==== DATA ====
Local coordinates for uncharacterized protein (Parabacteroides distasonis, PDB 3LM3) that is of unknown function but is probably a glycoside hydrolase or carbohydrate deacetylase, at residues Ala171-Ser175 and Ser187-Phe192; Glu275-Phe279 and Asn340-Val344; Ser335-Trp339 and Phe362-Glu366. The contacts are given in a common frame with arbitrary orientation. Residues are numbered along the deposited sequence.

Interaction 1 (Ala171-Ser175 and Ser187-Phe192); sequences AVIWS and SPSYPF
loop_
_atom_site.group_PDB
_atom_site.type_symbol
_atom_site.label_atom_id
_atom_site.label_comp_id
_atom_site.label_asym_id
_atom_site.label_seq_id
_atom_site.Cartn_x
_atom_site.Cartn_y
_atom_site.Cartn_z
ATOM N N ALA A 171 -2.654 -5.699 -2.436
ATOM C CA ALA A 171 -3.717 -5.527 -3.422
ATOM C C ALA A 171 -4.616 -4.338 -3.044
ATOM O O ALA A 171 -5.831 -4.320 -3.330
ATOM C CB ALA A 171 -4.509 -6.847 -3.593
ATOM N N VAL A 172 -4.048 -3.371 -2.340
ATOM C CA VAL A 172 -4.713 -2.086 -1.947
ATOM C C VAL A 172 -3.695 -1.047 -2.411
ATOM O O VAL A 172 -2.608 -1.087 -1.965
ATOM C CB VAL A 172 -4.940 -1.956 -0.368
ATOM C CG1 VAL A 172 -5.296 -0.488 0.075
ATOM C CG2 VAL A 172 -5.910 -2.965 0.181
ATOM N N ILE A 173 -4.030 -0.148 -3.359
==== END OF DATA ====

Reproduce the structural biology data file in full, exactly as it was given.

Local coordinates for uncharacterized protein (Parabacteroides distasonis, PDB 3LM3) that is of unknown function but is probably a glycoside hydrolase or carbohydrate deacetylase, at residues Ala171-Ser175 and Ser187-Phe192; Glu275-Phe279 and Asn340-Val344; Ser335-Trp339 and Phe362-Glu366. The contacts are given in a common frame with arbitrary orientation. Residues are numbered along the deposited sequence.

Interaction 1 (Ala171-Ser175 and Ser187-Phe192); sequences AVIWS and SPSYPF
loop_
_atom_site.group_PDB
_atom_site.type_symbol
_atom_site.label_atom_id
_atom_site.label_comp_id
_atom_site.label_asym_id
_atom_site.label_seq_id
_atom_site.Cartn_x
_atom_site.Cartn_y
_atom_site.Cartn_z
ATOM N N ALA A 171 -2.654 -5.699 -2.436
ATOM C CA ALA A 171 -3.717 -5.527 -3.422
ATOM C C ALA A 171 -4.616 -4.338 -3.044
ATOM O O ALA A 171 -5.831 -4.320 -3.330
ATOM C CB ALA A 171 -4.509 -6.847 -3.593
ATOM N N VAL A 172 -4.048 -3.371 -2.340
ATOM C CA VAL A 172 -4.713 -2.086 -1.947
ATOM C C VAL A 172 -3.695 -1.047 -2.411
ATOM O O VAL A 172 -2.608 -1.087 -1.965
ATOM C CB VAL A 172 -4.940 -1.956 -0.368
ATOM C CG1 VAL A 172 -5.296 -0.488 0.075
ATOM C CG2 VAL A 172 -5.910 -2.965 0.181
ATOM N N ILE A 173 -4.030 -0.148 -3.359